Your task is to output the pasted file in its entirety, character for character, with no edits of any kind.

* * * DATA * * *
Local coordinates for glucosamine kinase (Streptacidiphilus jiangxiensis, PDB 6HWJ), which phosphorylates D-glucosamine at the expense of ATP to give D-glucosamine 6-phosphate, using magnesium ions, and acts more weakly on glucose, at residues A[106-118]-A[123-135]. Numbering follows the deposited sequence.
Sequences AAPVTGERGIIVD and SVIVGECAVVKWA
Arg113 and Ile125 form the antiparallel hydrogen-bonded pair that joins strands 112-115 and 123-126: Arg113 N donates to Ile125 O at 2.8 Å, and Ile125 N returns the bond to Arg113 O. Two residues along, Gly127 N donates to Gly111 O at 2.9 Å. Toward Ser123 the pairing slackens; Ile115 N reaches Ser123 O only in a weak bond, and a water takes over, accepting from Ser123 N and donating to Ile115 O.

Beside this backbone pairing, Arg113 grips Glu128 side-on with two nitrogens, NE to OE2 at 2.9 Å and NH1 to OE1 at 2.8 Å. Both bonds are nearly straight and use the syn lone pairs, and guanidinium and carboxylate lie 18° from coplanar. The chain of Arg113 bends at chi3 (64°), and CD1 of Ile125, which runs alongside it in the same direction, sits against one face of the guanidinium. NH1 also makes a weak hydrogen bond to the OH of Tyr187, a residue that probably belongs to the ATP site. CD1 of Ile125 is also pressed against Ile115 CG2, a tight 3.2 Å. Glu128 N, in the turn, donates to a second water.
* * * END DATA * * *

Local coordinates for glucosamine kinase (Streptacidiphilus jiangxiensis, PDB 6HWJ), which phosphorylates D-glucosamine at the expense of ATP to give D-glucosamine 6-phosphate, using magnesium ions, and acts more weakly on glucose, at residues A[106-118]-A[123-135]. Numbering follows the deposited sequence.
Sequences AAPVTGERGIIVD and SVIVGECAVVKWA
Arg113 and Ile125 form the antiparallel hydrogen-bonded pair that joins strands 112-115 and 123-126: Arg113 N donates to Ile125 O at 2.8 Å, and Ile125 N returns the bond to Arg113 O. Two residues along, Gly127 N donates to Gly111 O at 2.9 Å. Toward Ser123 the pairing slackens; Ile115 N reaches Ser123 O only in a weak bond, and a water takes over, accepting from Ser123 N and donating to Ile115 O.

Beside this backbone pairing, Arg113 grips Glu128 side-on with two nitrogens, NE to OE2 at 2.9 Å and NH1 to OE1 at 2.8 Å. Both bonds are nearly straight and use the syn lone pairs, and guanidinium and carboxylate lie 18° from coplanar. The chain of Arg113 bends at chi3 (64°), and CD1 of Ile125, which runs alongside it in the same direction, sits against one face of the guanidinium. NH1 also makes a weak hydrogen bond to the OH of Tyr187, a residue that probably belongs to the ATP site. CD1 of Ile125 is also pressed against Ile115 CG2, a tight 3.2 Å. Glu128 N, in the turn, donates to a second water.